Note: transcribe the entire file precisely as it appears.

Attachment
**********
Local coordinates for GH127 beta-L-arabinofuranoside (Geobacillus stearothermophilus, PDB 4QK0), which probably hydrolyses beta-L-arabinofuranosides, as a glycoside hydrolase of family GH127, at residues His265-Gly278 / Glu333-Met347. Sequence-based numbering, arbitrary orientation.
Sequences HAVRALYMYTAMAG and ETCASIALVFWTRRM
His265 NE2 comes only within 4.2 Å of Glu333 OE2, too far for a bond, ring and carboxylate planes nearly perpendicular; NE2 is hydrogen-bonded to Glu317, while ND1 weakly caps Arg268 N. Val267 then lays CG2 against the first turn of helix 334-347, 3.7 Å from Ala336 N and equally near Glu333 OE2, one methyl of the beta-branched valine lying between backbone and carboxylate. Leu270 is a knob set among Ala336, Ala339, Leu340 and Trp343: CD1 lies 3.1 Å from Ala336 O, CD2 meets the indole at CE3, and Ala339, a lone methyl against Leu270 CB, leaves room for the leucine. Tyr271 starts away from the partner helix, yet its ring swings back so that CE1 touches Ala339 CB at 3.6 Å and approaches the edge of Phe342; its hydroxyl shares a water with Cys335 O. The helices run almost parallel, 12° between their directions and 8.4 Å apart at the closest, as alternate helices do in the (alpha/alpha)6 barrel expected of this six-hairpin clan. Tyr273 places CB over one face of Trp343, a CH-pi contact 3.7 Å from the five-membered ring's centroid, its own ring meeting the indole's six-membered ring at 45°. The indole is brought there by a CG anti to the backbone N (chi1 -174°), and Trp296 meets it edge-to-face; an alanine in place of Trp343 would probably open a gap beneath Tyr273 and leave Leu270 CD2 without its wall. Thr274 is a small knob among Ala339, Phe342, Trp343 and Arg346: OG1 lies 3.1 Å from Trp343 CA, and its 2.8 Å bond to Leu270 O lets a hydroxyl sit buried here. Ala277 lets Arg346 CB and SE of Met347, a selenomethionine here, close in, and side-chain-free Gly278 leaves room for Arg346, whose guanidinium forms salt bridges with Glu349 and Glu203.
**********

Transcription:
Local coordinates for GH127 beta-L-arabinofuranoside (Geobacillus stearothermophilus, PDB 4QK0), which probably hydrolyses beta-L-arabinofuranosides, as a glycoside hydrolase of family GH127, at residues His265-Gly278 / Glu333-Met347. Sequence-based numbering, arbitrary orientation.
Sequences HAVRALYMYTAMAG and ETCASIALVFWTRRM
His265 NE2 comes only within 4.2 Å of Glu333 OE2, too far for a bond, ring and carboxylate planes nearly perpendicular; NE2 is hydrogen-bonded to Glu317, while ND1 weakly caps Arg268 N. Val267 then lays CG2 against the first turn of helix 334-347, 3.7 Å from Ala336 N and equally near Glu333 OE2, one methyl of the beta-branched valine lying between backbone and carboxylate. Leu270 is a knob set among Ala336, Ala339, Leu340 and Trp343: CD1 lies 3.1 Å from Ala336 O, CD2 meets the indole at CE3, and Ala339, a lone methyl against Leu270 CB, leaves room for the leucine. Tyr271 starts away from the partner helix, yet its ring swings back so that CE1 touches Ala339 CB at 3.6 Å and approaches the edge of Phe342; its hydroxyl shares a water with Cys335 O. The helices run almost parallel, 12° between their directions and 8.4 Å apart at the closest, as alternate helices do in the (alpha/alpha)6 barrel expected of this six-hairpin clan. Tyr273 places CB over one face of Trp343, a CH-pi contact 3.7 Å from the five-membered ring's centroid, its own ring meeting the indole's six-membered ring at 45°. The indole is brought there by a CG anti to the backbone N (chi1 -174°), and Trp296 meets it edge-to-face; an alanine in place of Trp343 would probably open a gap beneath Tyr273 and leave Leu270 CD2 without its wall. Thr274 is a small knob among Ala339, Phe342, Trp343 and Arg346: OG1 lies 3.1 Å from Trp343 CA, and its 2.8 Å bond to Leu270 O lets a hydroxyl sit buried here. Ala277 lets Arg346 CB and SE of Met347, a selenomethionine here, close in, and side-chain-free Gly278 leaves room for Arg346, whose guanidinium forms salt bridges with Glu349 and Glu203.